though that there are huge gaps in knowledge for certain areas. They
say it takes twenty-years removed from an event to really learn the
truth behind what had happened.

People notice these sorts of gaps in reading The Epcot Explorer's
- and I commiserate. I wish there was more to write in
some instances. You include something to be thorough, and it sort of
backfires because it's so brief that people think you're leaving
information out or ill-informed. Sometimes in a theme park - or
design, or life, or anything - an element doesn't get fully fleshed
out or realized and it's hard to discuss it.

I have also dabbled in playwriting and drama, so there might be
something coming down the pipe from that. I may also attempt some good
old fashioned fiction culled from the stories I've got floating around
in my head, or I might just go with some other non-fiction point of

5. What was your inspiration for your book?

I felt there was a need to preserve and understand Epcot -
particularly for the general public. To an outsider it might seem a
little silly to think so highly of a theme park, but Epcot wasn't
founded as an amusement park with some rides and shows. Rather, it was
meant to be a real educational establishment with art, culture, and
real scientific research conducted daily. The park still actually does
much of this, but Disney - oh, Disney - in these modern times with its
corporate culture has seemingly lost sight of everything the park was
created to do.

 "Edutainment" isn't marketable and profitable to them so those parts
get pushed aside to sell the thrills and technological aspects.
There's still a lot of the original good intentions in Epcot despite
the changes over the years. It was meant to be a monument to humanity
and it succeeds at that, even with some of the bad parts.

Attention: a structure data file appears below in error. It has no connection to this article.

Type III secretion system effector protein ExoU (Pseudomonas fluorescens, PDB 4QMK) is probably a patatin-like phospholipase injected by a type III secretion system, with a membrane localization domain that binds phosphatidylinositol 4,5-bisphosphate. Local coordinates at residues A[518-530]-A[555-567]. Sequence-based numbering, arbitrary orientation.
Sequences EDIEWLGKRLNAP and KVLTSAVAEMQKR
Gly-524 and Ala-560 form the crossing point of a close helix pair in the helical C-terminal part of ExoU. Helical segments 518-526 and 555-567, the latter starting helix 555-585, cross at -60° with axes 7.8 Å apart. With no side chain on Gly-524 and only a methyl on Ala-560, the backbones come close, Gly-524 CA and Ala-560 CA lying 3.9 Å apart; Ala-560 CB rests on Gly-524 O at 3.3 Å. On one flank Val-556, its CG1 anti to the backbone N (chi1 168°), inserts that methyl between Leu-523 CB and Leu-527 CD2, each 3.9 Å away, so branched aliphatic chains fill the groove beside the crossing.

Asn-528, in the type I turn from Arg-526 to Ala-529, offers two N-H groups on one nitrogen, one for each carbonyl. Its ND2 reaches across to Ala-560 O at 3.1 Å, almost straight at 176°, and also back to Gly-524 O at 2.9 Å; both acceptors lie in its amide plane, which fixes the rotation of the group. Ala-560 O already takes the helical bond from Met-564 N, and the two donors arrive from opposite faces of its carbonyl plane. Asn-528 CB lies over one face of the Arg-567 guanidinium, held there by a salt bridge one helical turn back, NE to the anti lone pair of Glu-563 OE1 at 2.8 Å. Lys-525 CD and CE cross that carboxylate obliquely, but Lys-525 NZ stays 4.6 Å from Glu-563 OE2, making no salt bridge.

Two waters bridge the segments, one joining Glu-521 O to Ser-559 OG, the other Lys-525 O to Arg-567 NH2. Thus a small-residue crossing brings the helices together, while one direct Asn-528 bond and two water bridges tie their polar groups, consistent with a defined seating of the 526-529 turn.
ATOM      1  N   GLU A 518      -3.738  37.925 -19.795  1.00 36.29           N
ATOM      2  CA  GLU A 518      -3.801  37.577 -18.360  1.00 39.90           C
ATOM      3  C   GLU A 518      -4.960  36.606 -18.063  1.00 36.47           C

6. What motivates you to want to write? What do you enjoy about it?

I like information. It's why I got involved with The Guide and its
research aspects. Also, I like sharing that information. I enjoy
people being better informed of the facts - good, bad, or otherwise -
so they can make informed decisions for themselves. I don't think just
floating through life without understanding how anything works or how
things got to be the way they are is a particularly healthy existence.

It's not all just positive "let’s all hold hands and dream of a better
world" fluff either. After having spent a semester in Paris studying
art I can talk about art. I have seen tons and tons of bad art - lots
of it in Paris - but being educated and informed about art I can
coherently discuss why I think it's bad art. It also helps me further
appreciate good art for not being bad in the first place.

Without being informed people struggle to form their own opinions and
are swayed by others into thinking things they otherwise might not.

7. Do you have any advice for new writers about perfecting their craft?

Learn new things and don't be afraid to make mistakes. It's wonderful
if you can investigate and learn from other peoples' mistakes, but
sometimes you have to make them yourself to really learn the lesson.
Also, don't shy away from opportunities. If you've got something you
really believe is worth writing - write it. If you actually care it
will show through and people will overlook your mistakes and your
"amateur" status and you'll sell books. A good idea, not perfectly
conveyed, is still a good idea. Just try not to murder it ;)

Always, always - ALWAYS - do what's right for you. Other people are
not -you- and they may not give you advice to help -you- despite their
best intentions. If I had followed other people's advice the book
would never have been written and I'd likely be living on the street.
My first paycheck came from saying "screw it" to the advice of
spending the next year rewriting and copy-editing. Instead I hit the
"publish" button to push the book through. It kept me from poverty.

I know it sounds dramatic, but I really had been unceremoniously fired
and was living off savings while job hunting. I took all that free
time and did what I had wanted to do - write that book. I figured if I
was going to go down in flames I'd do it with style. Everything I had
been told said the book would fail out of the gate without all the
professional polishing. It didn't. It paid the rent. People bought the
book because they could tell I cared about what I had written and I
had worked hard at it. Also, I don't think I completely suck at
writing - so there is a base level self analysis to run before
starting into this as a career.

And that's me, or at least "me as Author." Hope you enjoyed it and
maybe learned something ;)

-- R. A. Pedersen